View Full Version : Alpha lipolic acid

11-18-2012, 04:09 PM
Evidence for using alpha-lipoic acid in reducing lipoprotein and inflammatory related atherosclerotic risk.

J Diet Suppl. 2012 Jun;9(2):116-27.

Diabetes and Nutritional Sciences Division, School of Medicine, King's College London, 150 Stamford Street, London, UK.

Alpha lipoic acid (α-LA) is a potent biological antioxidant that is found naturally in the human body at very low concentrations, primarily in the mitochondria. However, synthetic α-LA is commercially available as a nutritional supplement and has been shown to be effective at ameliorating symptoms in diseases with an underlying oxidative stress component. High blood cholesterol is a major cardiovascular disease (CVD) risk factor and is responsive to diet and lifestyle modifications. In addition to high blood cholesterol, there is increasing evidence that supports the independent role of oxidized lipids and lipoproteins, chiefly oxidized low-density lipoproteins (Ox-LDL), in the development of CVD. Lowering total blood cholesterol (TC), LDL cholesterol (LDL-C), and triglycerides (TG) and raising high-density lipoprotein cholesterol (HDL-C) levels is the most desirable metabolic state for maximum protection against CVD, but can be difficult to achieve through diet and exercise alone. With emerging evidence of reduced LDL-C and TG, increased HDL-C, and blunting of oxidative susceptibility of lipoproteins by α-LA, its use alone or in combination with other dietary supplements may be an effective strategy to modulate multiple metabolic targets of oxidative stress and cholesterol metabolism to reduce CVD risk. This review examines the current evidence for the use of α-LA in CVD risk reduction and identifies the remaining gaps that must be addressed in this area of research.

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11-18-2012, 06:51 PM
Lipoic acid - biological activity and therapeutic potential.

Pharmacol Rep. 2011;63(4):849-58.

Department of Cardiovascular Physiology, Medical University of Lodz, Mazowiecka 6/8, PL 92-215 Łódź, Poland.

α-Lipoic acid (LA; 5-(1,2-dithiolan-3-yl)pentanoic acid) was originally isolated from bovine liver by Reed et al. in 1951. LA was once considered a vitamin. Subsequently, it was found that LA is not a vitamin and is synthesized by plants and animals. LA is covalently bound to the ε-amino group of lysine residues and functions as a cofactor for mitochondrial enzymes by catalyzing the oxidative decarboxylation of pyruvate, α-ketoglutarate and branched-chain α-keto acids. LA and its reduced form - dihydrolipoic acid (DHLA), meet all the criteria for an ideal antioxidant because they can easily quench radicals, can chelate metals, have an amphiphlic character and they do not exhibit any serious side effects. They interact with other antioxidants and can regenerate them. For this reason, LA is called an antioxidant of antioxidants. LA has an influence on the second messenger nuclear factor κB (NF-κB) and attenuates the release of free radicals and cytotoxic cytokines. The therapeutic action of LA is based on its antioxidant properties. Current studies support its use in the ancillary treatment of many diseases, such as diabetes, cardiovascular, neurodegenerative, autoimmune diseases, cancer and AIDS. This review was undertaken to gather the most recent information regarding the therapeutic properties of LA and its possible utility in disease treatment.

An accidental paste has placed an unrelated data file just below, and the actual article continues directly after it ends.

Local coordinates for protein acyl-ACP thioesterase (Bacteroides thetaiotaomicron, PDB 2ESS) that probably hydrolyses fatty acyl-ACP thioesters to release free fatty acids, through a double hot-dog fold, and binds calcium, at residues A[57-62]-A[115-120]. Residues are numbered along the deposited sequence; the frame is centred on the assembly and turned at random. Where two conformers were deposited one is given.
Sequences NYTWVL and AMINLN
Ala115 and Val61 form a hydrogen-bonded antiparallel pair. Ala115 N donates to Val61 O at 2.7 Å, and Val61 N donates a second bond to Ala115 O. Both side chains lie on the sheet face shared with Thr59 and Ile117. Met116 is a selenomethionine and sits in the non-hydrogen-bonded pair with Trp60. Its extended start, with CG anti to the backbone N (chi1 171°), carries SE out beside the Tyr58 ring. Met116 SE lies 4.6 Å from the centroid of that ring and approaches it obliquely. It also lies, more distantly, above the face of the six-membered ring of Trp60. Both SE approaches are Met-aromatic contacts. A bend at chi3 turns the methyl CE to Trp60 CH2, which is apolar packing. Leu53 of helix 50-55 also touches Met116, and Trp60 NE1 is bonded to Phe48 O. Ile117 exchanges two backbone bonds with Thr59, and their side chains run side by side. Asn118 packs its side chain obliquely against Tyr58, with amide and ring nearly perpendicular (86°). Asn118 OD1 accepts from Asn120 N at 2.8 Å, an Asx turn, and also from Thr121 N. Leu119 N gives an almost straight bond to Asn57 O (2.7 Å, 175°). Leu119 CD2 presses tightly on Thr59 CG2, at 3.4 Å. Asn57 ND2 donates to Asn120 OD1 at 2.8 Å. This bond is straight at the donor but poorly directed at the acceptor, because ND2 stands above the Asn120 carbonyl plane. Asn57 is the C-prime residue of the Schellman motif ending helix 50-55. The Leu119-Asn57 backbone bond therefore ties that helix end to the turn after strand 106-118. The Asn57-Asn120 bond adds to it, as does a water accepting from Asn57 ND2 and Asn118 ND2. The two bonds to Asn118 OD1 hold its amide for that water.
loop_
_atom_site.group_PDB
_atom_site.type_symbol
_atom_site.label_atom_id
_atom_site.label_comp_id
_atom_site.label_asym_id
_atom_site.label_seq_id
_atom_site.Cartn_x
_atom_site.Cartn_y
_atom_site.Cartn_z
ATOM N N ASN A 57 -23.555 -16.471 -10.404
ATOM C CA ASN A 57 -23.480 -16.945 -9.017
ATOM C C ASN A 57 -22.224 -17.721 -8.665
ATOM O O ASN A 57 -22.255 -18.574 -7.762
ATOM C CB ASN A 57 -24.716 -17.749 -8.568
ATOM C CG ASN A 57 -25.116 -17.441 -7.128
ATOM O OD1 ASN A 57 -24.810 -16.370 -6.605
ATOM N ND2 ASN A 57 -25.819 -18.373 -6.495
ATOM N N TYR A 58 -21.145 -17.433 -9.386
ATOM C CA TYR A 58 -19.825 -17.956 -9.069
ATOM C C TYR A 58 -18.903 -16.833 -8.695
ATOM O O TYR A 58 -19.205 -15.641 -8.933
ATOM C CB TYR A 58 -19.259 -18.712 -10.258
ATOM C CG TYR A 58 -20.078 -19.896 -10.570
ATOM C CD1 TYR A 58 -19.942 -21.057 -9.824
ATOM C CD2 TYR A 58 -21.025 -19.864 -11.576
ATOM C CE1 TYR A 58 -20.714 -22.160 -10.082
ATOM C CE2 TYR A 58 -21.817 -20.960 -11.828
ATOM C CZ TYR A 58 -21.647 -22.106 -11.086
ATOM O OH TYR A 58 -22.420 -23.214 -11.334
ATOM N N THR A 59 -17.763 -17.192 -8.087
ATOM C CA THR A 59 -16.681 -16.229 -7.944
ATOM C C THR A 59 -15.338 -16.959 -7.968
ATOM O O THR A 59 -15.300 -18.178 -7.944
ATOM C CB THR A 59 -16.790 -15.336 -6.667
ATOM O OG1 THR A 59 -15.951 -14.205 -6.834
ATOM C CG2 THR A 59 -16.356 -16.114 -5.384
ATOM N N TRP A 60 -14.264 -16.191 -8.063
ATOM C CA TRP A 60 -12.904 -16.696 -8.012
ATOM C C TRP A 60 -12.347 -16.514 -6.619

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11-18-2012, 07:18 PM
Effects of alpha-lipoic Acid on body weight in obese subjects.

Am J Med. 2011 Jan;124(1):85.e1-8.

Department of Internal Medicine, University of Ulsan College of Medicine, Seoul, Republic of Korea.

PURPOSE: alpha-lipoic acid is an essential cofactor for mitochondrial respiratory enzymes that improves mitochondrial function. We previously reported that alpha-lipoic acid markedly reduced body weight gain in rodents. The purpose of this study was to determine whether alpha-lipoic acid reduces body weight in obese human subjects.

METHODS: in this randomized, double-blind, placebo-controlled, 20-week trial, 360 obese individuals (body mass index [BMI] ≥ 30 kg/m(2) or BMI 27-30 kg/m(2) plus hypertension, diabetes mellitus, or hypercholesterolemia) were randomized to alpha-lipoic acid 1200 or 1800 mg/d or placebo. The primary end point was body weight change from baseline to end point.

RESULTS: the 1800 mg alpha-lipoic acid group lost significantly more weight than the placebo group (2.1%; 95% confidence interval, 1.4-2.8; P<.05). Urticaria and itching sensation were the most common adverse events in the alpha-lipoic acid groups, but these were generally mild and transient.

CONCLUSION: alpha-lipoic acid 1800 mg/d led to a modest weight loss in obese subjects. Alpha-lipoic acid may be considered as adjunctive therapy for obesity.

2011 Elsevier Inc. All rights reserved.

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